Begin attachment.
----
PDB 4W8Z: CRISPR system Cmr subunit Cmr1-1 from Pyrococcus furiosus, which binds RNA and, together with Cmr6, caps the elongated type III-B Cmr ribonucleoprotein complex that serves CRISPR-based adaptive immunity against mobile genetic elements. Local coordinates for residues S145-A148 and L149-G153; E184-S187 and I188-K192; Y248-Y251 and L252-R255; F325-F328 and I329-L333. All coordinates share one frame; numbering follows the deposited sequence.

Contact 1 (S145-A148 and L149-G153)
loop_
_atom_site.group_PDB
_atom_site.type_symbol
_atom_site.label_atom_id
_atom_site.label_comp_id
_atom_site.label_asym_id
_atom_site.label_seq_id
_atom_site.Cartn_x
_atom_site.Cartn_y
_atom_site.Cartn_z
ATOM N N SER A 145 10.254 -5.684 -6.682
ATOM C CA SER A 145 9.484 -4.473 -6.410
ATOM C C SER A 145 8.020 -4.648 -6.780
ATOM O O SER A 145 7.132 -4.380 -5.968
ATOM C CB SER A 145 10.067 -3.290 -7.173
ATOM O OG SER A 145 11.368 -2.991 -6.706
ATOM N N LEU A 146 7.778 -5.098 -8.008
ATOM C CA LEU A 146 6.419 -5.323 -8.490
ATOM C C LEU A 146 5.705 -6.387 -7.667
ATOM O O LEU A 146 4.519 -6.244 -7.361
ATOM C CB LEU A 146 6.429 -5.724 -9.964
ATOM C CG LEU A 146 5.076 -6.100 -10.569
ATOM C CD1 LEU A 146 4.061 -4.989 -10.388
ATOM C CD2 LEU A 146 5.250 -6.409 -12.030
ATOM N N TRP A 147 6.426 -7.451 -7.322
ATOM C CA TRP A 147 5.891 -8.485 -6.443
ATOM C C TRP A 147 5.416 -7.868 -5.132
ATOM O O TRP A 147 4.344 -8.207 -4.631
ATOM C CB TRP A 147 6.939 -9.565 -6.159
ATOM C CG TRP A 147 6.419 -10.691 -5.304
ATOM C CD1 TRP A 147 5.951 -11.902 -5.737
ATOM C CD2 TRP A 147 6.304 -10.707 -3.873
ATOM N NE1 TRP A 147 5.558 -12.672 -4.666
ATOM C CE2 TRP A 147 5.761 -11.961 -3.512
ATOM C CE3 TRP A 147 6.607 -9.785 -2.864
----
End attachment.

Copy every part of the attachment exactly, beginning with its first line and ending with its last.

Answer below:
PDB 4W8Z: CRISPR system Cmr subunit Cmr1-1 from Pyrococcus furiosus, which binds RNA and, together with Cmr6, caps the elongated type III-B Cmr ribonucleoprotein complex that serves CRISPR-based adaptive immunity against mobile genetic elements. Local coordinates for residues S145-A148 and L149-G153; E184-S187 and I188-K192; Y248-Y251 and L252-R255; F325-F328 and I329-L333. All coordinates share one frame; numbering follows the deposited sequence.

Contact 1 (S145-A148 and L149-G153)
loop_
_atom_site.group_PDB
_atom_site.type_symbol
_atom_site.label_atom_id
_atom_site.label_comp_id
_atom_site.label_asym_id
_atom_site.label_seq_id
_atom_site.Cartn_x
_atom_site.Cartn_y
_atom_site.Cartn_z
ATOM N N SER A 145 10.254 -5.684 -6.682
ATOM C CA SER A 145 9.484 -4.473 -6.410
ATOM C C SER A 145 8.020 -4.648 -6.780
ATOM O O SER A 145 7.132 -4.380 -5.968
ATOM C CB SER A 145 10.067 -3.290 -7.173
ATOM O OG SER A 145 11.368 -2.991 -6.706
ATOM N N LEU A 146 7.778 -5.098 -8.008
ATOM C CA LEU A 146 6.419 -5.323 -8.490
ATOM C C LEU A 146 5.705 -6.387 -7.667
ATOM O O LEU A 146 4.519 -6.244 -7.361
ATOM C CB LEU A 146 6.429 -5.724 -9.964
ATOM C CG LEU A 146 5.076 -6.100 -10.569
ATOM C CD1 LEU A 146 4.061 -4.989 -10.388
ATOM C CD2 LEU A 146 5.250 -6.409 -12.030
ATOM N N TRP A 147 6.426 -7.451 -7.322
ATOM C CA TRP A 147 5.891 -8.485 -6.443
ATOM C C TRP A 147 5.416 -7.868 -5.132
ATOM O O TRP A 147 4.344 -8.207 -4.631
ATOM C CB TRP A 147 6.939 -9.565 -6.159
ATOM C CG TRP A 147 6.419 -10.691 -5.304
ATOM C CD1 TRP A 147 5.951 -11.902 -5.737
ATOM C CD2 TRP A 147 6.304 -10.707 -3.873
ATOM N NE1 TRP A 147 5.558 -12.672 -4.666
ATOM C CE2 TRP A 147 5.761 -11.961 -3.512
ATOM C CE3 TRP A 147 6.607 -9.785 -2.864